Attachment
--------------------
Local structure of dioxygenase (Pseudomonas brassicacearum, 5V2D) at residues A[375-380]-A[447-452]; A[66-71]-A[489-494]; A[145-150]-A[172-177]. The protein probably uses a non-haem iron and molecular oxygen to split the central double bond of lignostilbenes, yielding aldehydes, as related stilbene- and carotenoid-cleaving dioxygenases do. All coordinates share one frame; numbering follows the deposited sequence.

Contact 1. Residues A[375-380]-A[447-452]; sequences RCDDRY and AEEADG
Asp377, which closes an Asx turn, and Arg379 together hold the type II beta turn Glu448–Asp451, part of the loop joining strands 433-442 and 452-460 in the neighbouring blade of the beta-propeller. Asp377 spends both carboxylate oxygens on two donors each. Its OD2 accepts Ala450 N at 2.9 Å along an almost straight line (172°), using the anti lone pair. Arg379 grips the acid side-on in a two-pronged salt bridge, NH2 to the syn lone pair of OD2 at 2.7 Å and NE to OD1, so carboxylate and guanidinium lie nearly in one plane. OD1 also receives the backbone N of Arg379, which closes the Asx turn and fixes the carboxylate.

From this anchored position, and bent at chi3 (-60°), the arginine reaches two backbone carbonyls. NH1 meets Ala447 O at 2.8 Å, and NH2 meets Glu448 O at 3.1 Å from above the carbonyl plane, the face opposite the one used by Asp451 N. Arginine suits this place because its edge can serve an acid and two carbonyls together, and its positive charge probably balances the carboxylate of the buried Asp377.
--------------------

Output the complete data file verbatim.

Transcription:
Local structure of dioxygenase (Pseudomonas brassicacearum, 5V2D) at residues A[375-380]-A[447-452]; A[66-71]-A[489-494]; A[145-150]-A[172-177]. The protein probably uses a non-haem iron and molecular oxygen to split the central double bond of lignostilbenes, yielding aldehydes, as related stilbene- and carotenoid-cleaving dioxygenases do. All coordinates share one frame; numbering follows the deposited sequence.

Contact 1. Residues A[375-380]-A[447-452]; sequences RCDDRY and AEEADG
Asp377, which closes an Asx turn, and Arg379 together hold the type II beta turn Glu448–Asp451, part of the loop joining strands 433-442 and 452-460 in the neighbouring blade of the beta-propeller. Asp377 spends both carboxylate oxygens on two donors each. Its OD2 accepts Ala450 N at 2.9 Å along an almost straight line (172°), using the anti lone pair. Arg379 grips the acid side-on in a two-pronged salt bridge, NH2 to the syn lone pair of OD2 at 2.7 Å and NE to OD1, so carboxylate and guanidinium lie nearly in one plane. OD1 also receives the backbone N of Arg379, which closes the Asx turn and fixes the carboxylate.

From this anchored position, and bent at chi3 (-60°), the arginine reaches two backbone carbonyls. NH1 meets Ala447 O at 2.8 Å, and NH2 meets Glu448 O at 3.1 Å from above the carbonyl plane, the face opposite the one used by Asp451 N. Arginine suits this place because its edge can serve an acid and two carbonyls together, and its positive charge probably balances the carboxylate of the buried Asp377.